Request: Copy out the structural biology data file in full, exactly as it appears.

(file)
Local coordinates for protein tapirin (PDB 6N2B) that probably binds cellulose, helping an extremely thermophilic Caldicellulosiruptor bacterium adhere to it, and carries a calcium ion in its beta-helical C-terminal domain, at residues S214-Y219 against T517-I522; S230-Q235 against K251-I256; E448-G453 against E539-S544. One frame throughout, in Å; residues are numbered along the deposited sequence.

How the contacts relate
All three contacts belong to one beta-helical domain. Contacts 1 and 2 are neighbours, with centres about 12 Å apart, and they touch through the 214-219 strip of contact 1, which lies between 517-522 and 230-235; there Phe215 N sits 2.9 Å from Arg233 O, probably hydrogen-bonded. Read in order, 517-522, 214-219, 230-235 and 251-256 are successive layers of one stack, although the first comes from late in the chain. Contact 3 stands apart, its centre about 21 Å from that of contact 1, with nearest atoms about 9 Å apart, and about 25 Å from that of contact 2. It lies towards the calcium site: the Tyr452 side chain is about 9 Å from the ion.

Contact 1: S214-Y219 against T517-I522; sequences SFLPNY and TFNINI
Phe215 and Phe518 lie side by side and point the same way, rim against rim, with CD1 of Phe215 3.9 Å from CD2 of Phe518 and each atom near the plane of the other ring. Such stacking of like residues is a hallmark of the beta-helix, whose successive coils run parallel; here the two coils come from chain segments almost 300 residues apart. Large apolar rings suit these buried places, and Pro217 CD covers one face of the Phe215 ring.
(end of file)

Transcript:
Local coordinates for protein tapirin (PDB 6N2B) that probably binds cellulose, helping an extremely thermophilic Caldicellulosiruptor bacterium adhere to it, and carries a calcium ion in its beta-helical C-terminal domain, at residues S214-Y219 against T517-I522; S230-Q235 against K251-I256; E448-G453 against E539-S544. One frame throughout, in Å; residues are numbered along the deposited sequence.

How the contacts relate
All three contacts belong to one beta-helical domain. Contacts 1 and 2 are neighbours, with centres about 12 Å apart, and they touch through the 214-219 strip of contact 1, which lies between 517-522 and 230-235; there Phe215 N sits 2.9 Å from Arg233 O, probably hydrogen-bonded. Read in order, 517-522, 214-219, 230-235 and 251-256 are successive layers of one stack, although the first comes from late in the chain. Contact 3 stands apart, its centre about 21 Å from that of contact 1, with nearest atoms about 9 Å apart, and about 25 Å from that of contact 2. It lies towards the calcium site: the Tyr452 side chain is about 9 Å from the ion.

Contact 1: S214-Y219 against T517-I522; sequences SFLPNY and TFNINI
Phe215 and Phe518 lie side by side and point the same way, rim against rim, with CD1 of Phe215 3.9 Å from CD2 of Phe518 and each atom near the plane of the other ring. Such stacking of like residues is a hallmark of the beta-helix, whose successive coils run parallel; here the two coils come from chain segments almost 300 residues apart. Large apolar rings suit these buried places, and Pro217 CD covers one face of the Phe215 ring.